Despite the differences among the American, English and continental European systems of discovery, hearing and arbitration, a consensus has developed as to certain core principles regarding international arbitration procedures. These basic principles have become widely accepted standards of practice, mainly because of the constraints imposed by the nature of international arbitration proceedings.
By Steven C. Bennett|October 10, 2002 at 12:00 AM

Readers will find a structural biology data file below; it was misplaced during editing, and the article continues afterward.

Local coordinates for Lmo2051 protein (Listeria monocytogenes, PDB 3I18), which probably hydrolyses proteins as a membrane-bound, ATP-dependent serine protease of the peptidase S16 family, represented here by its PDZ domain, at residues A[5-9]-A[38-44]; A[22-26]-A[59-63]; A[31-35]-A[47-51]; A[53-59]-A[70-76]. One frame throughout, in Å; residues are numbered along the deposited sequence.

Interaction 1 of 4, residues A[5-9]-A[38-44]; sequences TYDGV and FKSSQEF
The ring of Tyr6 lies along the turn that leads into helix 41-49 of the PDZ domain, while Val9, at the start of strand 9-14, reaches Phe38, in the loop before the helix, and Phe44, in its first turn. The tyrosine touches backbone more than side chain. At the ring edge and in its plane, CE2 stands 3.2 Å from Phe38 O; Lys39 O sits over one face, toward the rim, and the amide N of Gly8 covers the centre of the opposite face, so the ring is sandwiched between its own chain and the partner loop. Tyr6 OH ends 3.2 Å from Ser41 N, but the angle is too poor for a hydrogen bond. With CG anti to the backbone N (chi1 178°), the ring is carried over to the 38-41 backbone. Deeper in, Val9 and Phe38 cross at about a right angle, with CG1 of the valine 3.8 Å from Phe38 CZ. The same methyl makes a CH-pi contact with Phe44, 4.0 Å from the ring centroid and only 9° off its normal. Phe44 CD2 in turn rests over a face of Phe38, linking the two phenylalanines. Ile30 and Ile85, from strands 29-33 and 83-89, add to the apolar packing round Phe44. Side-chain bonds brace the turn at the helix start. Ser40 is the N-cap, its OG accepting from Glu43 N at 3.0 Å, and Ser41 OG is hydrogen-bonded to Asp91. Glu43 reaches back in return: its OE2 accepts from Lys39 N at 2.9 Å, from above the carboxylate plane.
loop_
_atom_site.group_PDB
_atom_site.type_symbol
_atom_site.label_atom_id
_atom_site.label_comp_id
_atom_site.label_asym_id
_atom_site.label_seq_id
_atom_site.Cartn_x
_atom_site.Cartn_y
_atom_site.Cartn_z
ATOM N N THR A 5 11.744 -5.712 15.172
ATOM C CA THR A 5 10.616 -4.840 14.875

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The International Chamber of Commerce (ICC), headquartered in Paris, is only one of many organizations that sponsor international arbitration proceedings. Although an arbitration sponsored by a particular organization may be conducted virtually anywhere in the world, it is not unusual for European parties and counsel to favor ICC proceedings (administered from Paris); American parties and counsel to favor American Arbitration Association proceedings (administered from New York); and English parties to favor proceedings sponsored by the London Court of International Arbitration (also a private institution, headquartered in London). International arbitration proceedings, moreover, often involve parties, lawyers and arbitrators with widely varying experiences and views on procedure for litigation and dispute resolution. The American system of litigation, involving free-ranging discovery and often lengthy hearings, is at one extreme. The continental system, involving very limited (if any) discovery and limited in-person hearings is at the other extreme. The English system, involving some document discovery but no pretrial depositions, with often extensive cross-examination at hearings, is somewhere in between. Frequently, arbitration agreements concerning international transactions do not specify whether (and how many) discovery and trial-type procedures will be allowed. The rules of sponsoring organizations, moreover, provide only limited guidance on how proceedings are to be conducted. As a result, the predilections of the arbitrators, and the necessities of the situation, will determine what discovery and trial procedures are followed. American lawyers generally expect to be able to obtain from their adversaries all documents relevant to a dispute, not just those offered in evidence by the opposition, and to receive those documents well before trial. American lawyers are also accustomed to obtaining deposition testimony from witnesses connected with the parties, and even third parties, irrespective of whether such witnesses are willing to testify voluntarily. The breadth of potential discovery is generally quite wide, bounded only by generous limits of relevance and undue burden. Ancillary procedures for written interrogatories, requests for admissions and inspection of relevant places and things are also commonly used. For American lawyers, the point of this broad-ranging discovery is to gather materials both to help make their case at trial and to help prepare for cross-examination of an adversary’s witnesses at trial. The trial is the critical ground for making one’s case, and for exposing weaknesses in the other side’s case. Even in commercial cases involving extensive documentation, witness credibility may be tested through cross-examination, using, among other things, documents and answers to deposition questions. THE ENGLISH APPROACH The English tradition is similar to the American, except that it generally does not permit pretrial interrogation of witnesses and does not permit pretrial discovery of documents from third parties. It does, however, afford ample opportunity for parties to obtain relevant documents from one another in advance of trial. Like the American system, the English system incorporates cross-examination of witnesses, and prizes this practice as a way of exposing and correcting unreliable testimony. Differences between the American and English systems of discovery and trial should not be underestimated, however. English lawyers are accustomed to conducting a painstaking cross-examination of a witness’s statement in front of a judge, while American lawyers are accustomed to preparing a cross-examination that draws from both the witness’s discovery deposition and his oral examination. Moreover, the American lawyer, more than an English counterpart, must appeal to a jury. These differences affect the character of pretrial discovery. Because the English advocate can expect a free-ranging opportunity to conduct cross-examination at trial, and generally will not risk boring a jury by essentially conducting discovery as part of the trial, pretrial discovery expectations are reduced. Although discovery is considered an essential feature of the English adversary system, discovery in England has never followed the wide-ranging approach embodied in the American system. Under the English system, for example, a document requested must be shown to be relevant to the dispute; wide-ranging “fishing” discovery is not permissible. THE CONTINENTAL APPROACH Commercial law cases in continental Europe generally place primary emphasis on documents. The principal method of production of evidence is through the exchange, before hearing, of pleadings and briefs, which typically annex the documents upon which each party’s position is founded. Witnesses, if any, are heard only after exchanges of pleadings and documents. The continental system generally does not permit prehearing deposition of witnesses. Even when hearings are permitted, testimony is often restricted. Continental lawyers generally do not see much point in witness examination that adds nothing to information already in documents before the court. Further, the continental system finds cross-examination in the English and American styles tedious, burdensome and often unfair to the witness. The point of cross-examination, in the continental system, is more to adduce facts that are not otherwise available from the documents, to aid the court in understanding the documents and to help determine which of the documents may be more reliable than the others. Often, continental judges will take it upon themselves, in inquisitorial fashion, to ask these kinds of questions of the witnesses directly. When prehearing discovery is taken in the continental system, a judge’s intervention is required. Discovery does not automatically follow from the request from one party for information from the other. Some form of showing that a document exists, and that it is relevant to the proceeding, must be made. A continental jurist, moreover, generally considers it his duty to inquire into the case, and thus may, on his own motion, call for the production of documents, order an expert opinion or conduct an inspection or site visit. The procedural laws and related practices in the continental European countries are not all identical. There are often as many differences as similarities among these various systems. Yet it may be fairly said that continental lawyers and judges abhor the kind of wasteful, costly and potentially abusive discovery practices they associate with the American system. The rules of most major arbitration-sponsoring organizations do not generally seek to establish a comprehensive regime of arbitral procedures. The procedures for prehearing discovery, in particular, are frequently outlined only in very general terms. Despite the vagueness of the rules, the major sponsoring organizations reflect, at least to some degree, the legal systems from which they have grown. COMPARISON OF DISCOVERY RULES The rules of the ICC provide that an arbitral tribunal shall “proceed within as short a time as possible to establish the facts of the case by all appropriate means.” The ICC rules contemplate construction of “terms of reference,” in which the parties agree (among other things) upon the “particulars of the applicable procedural rules” for the case. Typically, at or before the conference where the terms of reference are finalized, the parties will agree on issues pertaining to the mode of discovery in the case. Despite these flexible directives, the ICC system of arbitration generally follows a continental approach to procedure. The parties generally define the issues in the case by exchanging pleadings, together with the contract(s) at issue and other relevant documents. The arbitral tribunal may decide to hear witnesses, appoint experts or call for the production of specific documents necessary to decide the case, but may also (in the absence of a request for a hearing) decide the case solely on the documents submitted by the parties. Similarly, the rules of the London Court of International Arbitration (LCIA) provide that arbitral tribunals have the “widest discretion” to discharge their duties as necessary for the “fair, efficient and expeditious conduct” of an arbitration proceeding. Parties are also encouraged to agree upon the method by which their individual arbitration proceedings will be conducted, and arbitrators are generally directed to “adopt procedures suitable to the circumstances of the arbitration.” As in the ICC rules, the LCIA rules contemplate an exchange of pleadings, coupled with copies of “essential documents.” The LCIA rules, however, are much more explicit in providing that an arbitral tribunal may order a party to produce-to the tribunal and other parties-”any documents or classes of documents in their possession, custody or power which the arbitral tribunal determines to be relevant.” The rules also contemplate the possibility of appointment of experts, who report to the tribunal. Parties may be required to provide relevant documents and other information to such experts. The LCIA rules, however, do not provide for any prehearing deposition of witnesses. The international arbitration rules of the American Arbitration Association (AAA) provide that a tribunal may, within the bounds of fairness and equality of treatment, “conduct the arbitration in whatever manner it considers appropriate.” Unlike the ICC and LCIA rules, the AAA rules do not expressly contemplate the exchange of documents along with the pleadings in the case. Instead, the AAA rules generally provide that a tribunal may order a party to identify the documents and other evidence on which it relies in support of its claims, and may order parties to produce “other documents, exhibits or other evidence it deems necessary or appropriate.” The AAA rules also permit appointment of experts who report to the tribunal, and who may require a party to produce any relevant documents that the experts may require. Under the Federal Arbitration Act and parallel state statutes, moreover, AAA arbitration proceedings conducted in the United States may also involve production of evidence from third parties. Despite this broader authority, the AAA rules do not generally contemplate prehearing deposition of parties or other witnesses. A SYNTHESIS OF PROCEDURES Despite the wide theoretical gaps among the American, English and continental systems of discovery and hearing, and despite the disparities in rules for the major sponsoring organizations, over the past 30 or more years a consensus has developed as to certain core principles regarding procedures in international arbitration. These basic principles are not rules, per se, but rather standards of practice that have come to be widely accepted, largely because of real constraints imposed by the nature of international arbitration proceedings. Arbitrators may feel free to depart from these principles, in appropriate circumstances, but there must be some articulated reason why the basic principles should not be applied. First, the primary source of information for resolution of international commercial arbitration disputes is the documentary evidence submitted by the parties. Typically, such documents are produced by the parties as part of the process of pleading and briefing their cases, before any oral hearing is conducted. This principle follows, in part, from the nature of international commercial disputes. Given the distances that parties, witnesses, lawyers and arbitrators often must travel to participate in oral hearings, and the cost and burden associated with such hearings, oral hearings must be as abbreviated as possible. Thus, when relevant documents can be examined well before such hearings, and their meaning largely explicated without testimony, arbitrators expect parties in international arbitration to identify and produce relevant documents (to the extent that they support a party’s case) voluntarily, and well in advance of any hearing. Parties have an incentive to produce such documents voluntarily, moreover, as a consequence of the rule, generally applied in international arbitration, that “he who asserts a fact must prove it.” Second, it is virtually unheard of for arbitrators in international arbitration disputes to order prehearing depositions. This principle follows from the primary emphasis on documents, and from the expectation that any oral hearings will be abbreviated, such that prehearing depositions, intended to provide fodder for cross-examination at the hearing, are not appropriate. Although some prehearing discovery of an adversary’s documents may be permitted, the proponent of the discovery request must make some showing that the documents exist, that they are in the possession of the adversary and that they are necessary to a fair decision in the case. This principle recognizes that arbitration proceedings should be as efficient and swift as possible, and that involvement of arbitrators in discovery disputes will detract from those purposes. Further, this principle coincides neatly with the preferred sanction for failure to produce an essential document: an “adverse inference,” i.e., the possibility that the tribunal will conclude that a relevant document, if produced, would have been detrimental to the intransigent party. As may be seen, these basic principles are generally rather favorable to the continental practitioner. Even with limited discovery, however, a skillful English or American practitioner may, in the limited time provided for oral hearing, make effective use of cross-examination and testimony from his own witnesses and experts. The essential imperative for such practitioners is to find a way to be focused and brief, both in asking for any discovery and in conducting any oral hearing. There are certain inherent barriers that probably foreclose, at least for the foreseeable future, development of a comprehensive set of rules for international commercial arbitration-including rules of discovery-that are truly not of any nation in particular, but rather a synthesis. First, each arbitral tribunal tends to be a law unto itself. The rules adopted and applied for the occasion are to a large degree determined by the cultural background of the members of the tribunal. Most international arbitrators are lawyers or jurists, who prefer to apply procedures with which they are familiar. Second, there are few external constraints on the operation of international arbitral tribunals. Although a disappointed party may attempt to challenge an award based on the assertion that denial of discovery, or an opportunity to put particular questions by cross-examination, made him unable to present his case, in practice failure to follow a specific requested practice can almost never be the basis for a successful challenge to an award. Further, to the extent that review of awards involves discovery and hearing-procedure issues, that review is conducted in courts around the globe, with judges applying their own views of what constitutes fundamental fairness. Finally, to some extent, diversity in procedures for international commercial arbitration is desirable. In some international arbitrations it may be obvious, from the nationality of the parties, the law of the contract, the place of the arbitration or other factors that problems of discovery and proof should be resolved using a continental, English or American system. Thus, a strict one-size-fits all standard is neither necessary nor desirable. Steven C. Bennett is a partner and general commercial litigator in the New York office of Jones, Day, Reavis & Pogue (www.jonesday.com). He teaches commercial arbitration at Brooklyn Law School. This article is adapted from “Arbitration: Essential Concepts” (2002), an American Lawyer Media publication.